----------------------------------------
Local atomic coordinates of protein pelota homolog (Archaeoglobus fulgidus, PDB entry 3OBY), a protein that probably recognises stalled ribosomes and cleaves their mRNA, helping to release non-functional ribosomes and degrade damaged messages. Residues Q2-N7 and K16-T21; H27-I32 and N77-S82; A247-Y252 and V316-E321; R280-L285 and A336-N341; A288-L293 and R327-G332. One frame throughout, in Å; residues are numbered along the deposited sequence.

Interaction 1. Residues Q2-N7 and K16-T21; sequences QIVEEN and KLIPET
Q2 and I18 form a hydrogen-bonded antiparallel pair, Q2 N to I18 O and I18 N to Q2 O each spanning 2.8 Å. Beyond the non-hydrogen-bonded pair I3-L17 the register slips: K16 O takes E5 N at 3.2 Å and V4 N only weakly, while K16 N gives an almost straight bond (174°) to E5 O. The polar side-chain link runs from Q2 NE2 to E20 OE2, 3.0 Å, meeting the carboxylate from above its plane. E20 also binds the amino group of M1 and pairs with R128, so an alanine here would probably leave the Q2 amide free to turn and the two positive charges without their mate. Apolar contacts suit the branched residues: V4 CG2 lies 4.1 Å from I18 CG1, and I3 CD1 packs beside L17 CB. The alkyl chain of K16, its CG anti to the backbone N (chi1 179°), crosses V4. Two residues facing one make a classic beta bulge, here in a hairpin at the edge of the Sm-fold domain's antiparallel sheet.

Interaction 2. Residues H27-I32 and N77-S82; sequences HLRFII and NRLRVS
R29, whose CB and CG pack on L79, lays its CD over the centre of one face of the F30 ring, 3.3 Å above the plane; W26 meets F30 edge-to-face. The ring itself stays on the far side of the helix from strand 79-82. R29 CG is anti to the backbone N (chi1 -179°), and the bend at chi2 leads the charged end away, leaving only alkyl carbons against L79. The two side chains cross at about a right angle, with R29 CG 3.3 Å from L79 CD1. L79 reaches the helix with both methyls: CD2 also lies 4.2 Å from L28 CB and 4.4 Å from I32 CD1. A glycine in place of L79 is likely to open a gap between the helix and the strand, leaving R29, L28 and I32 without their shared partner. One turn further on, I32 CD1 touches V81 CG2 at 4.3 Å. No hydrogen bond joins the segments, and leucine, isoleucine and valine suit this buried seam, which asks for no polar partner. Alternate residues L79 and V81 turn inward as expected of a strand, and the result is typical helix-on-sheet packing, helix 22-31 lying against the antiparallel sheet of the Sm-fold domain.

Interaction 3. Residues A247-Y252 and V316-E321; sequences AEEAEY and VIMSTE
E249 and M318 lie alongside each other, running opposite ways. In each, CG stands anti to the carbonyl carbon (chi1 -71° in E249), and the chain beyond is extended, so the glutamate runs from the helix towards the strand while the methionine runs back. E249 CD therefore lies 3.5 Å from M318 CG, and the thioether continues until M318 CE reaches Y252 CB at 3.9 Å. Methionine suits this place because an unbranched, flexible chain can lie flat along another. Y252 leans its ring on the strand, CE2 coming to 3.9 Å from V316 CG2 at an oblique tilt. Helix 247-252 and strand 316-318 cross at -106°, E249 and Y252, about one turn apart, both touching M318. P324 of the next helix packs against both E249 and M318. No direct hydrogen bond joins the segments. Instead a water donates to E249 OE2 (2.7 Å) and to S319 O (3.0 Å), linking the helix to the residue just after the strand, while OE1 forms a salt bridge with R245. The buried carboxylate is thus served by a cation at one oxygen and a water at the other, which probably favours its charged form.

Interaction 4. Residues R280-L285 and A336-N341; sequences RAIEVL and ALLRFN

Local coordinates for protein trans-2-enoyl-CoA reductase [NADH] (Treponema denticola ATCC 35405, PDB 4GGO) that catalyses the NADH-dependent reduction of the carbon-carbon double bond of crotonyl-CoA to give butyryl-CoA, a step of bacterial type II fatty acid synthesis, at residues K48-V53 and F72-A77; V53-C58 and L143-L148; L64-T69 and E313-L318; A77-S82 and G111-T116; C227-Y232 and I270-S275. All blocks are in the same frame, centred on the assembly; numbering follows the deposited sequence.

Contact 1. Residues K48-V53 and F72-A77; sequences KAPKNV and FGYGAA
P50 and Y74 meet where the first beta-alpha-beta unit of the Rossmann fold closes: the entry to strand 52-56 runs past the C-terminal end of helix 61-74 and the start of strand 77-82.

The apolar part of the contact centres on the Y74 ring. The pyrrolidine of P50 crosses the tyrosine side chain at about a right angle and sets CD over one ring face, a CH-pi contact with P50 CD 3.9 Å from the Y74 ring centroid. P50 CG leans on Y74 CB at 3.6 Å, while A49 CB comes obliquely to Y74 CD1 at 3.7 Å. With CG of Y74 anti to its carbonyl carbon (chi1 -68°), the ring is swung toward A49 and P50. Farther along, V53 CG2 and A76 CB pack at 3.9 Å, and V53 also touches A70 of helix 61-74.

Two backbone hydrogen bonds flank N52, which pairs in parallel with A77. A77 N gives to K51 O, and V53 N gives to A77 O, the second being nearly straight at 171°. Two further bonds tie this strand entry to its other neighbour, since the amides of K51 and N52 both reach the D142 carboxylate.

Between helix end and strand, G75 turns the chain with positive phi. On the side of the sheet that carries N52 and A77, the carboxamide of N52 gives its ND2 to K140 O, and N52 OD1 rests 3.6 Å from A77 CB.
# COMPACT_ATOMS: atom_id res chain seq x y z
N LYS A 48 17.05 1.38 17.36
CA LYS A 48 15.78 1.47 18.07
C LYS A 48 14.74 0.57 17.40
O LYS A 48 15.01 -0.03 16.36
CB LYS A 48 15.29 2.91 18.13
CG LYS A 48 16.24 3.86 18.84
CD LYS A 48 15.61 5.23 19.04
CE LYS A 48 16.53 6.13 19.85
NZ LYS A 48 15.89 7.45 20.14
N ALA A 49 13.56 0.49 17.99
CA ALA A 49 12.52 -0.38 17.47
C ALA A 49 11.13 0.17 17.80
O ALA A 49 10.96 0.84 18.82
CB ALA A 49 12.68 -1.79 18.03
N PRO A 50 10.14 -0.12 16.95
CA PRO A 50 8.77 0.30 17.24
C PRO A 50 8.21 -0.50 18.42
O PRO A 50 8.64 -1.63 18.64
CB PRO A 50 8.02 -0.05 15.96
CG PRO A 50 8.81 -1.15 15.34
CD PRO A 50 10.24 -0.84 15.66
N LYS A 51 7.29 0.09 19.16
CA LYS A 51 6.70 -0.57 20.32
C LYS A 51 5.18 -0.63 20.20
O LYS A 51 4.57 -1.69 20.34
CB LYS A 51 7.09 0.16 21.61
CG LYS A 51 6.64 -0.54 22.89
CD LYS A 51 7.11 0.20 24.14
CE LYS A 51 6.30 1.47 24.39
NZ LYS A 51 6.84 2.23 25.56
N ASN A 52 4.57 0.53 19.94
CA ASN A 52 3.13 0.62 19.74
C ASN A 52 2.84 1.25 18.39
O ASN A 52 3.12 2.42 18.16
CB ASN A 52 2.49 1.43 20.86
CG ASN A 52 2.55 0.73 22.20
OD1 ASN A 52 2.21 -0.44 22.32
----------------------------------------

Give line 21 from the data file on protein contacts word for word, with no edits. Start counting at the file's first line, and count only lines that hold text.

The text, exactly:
CG LYS A 48 16.24 3.86 18.84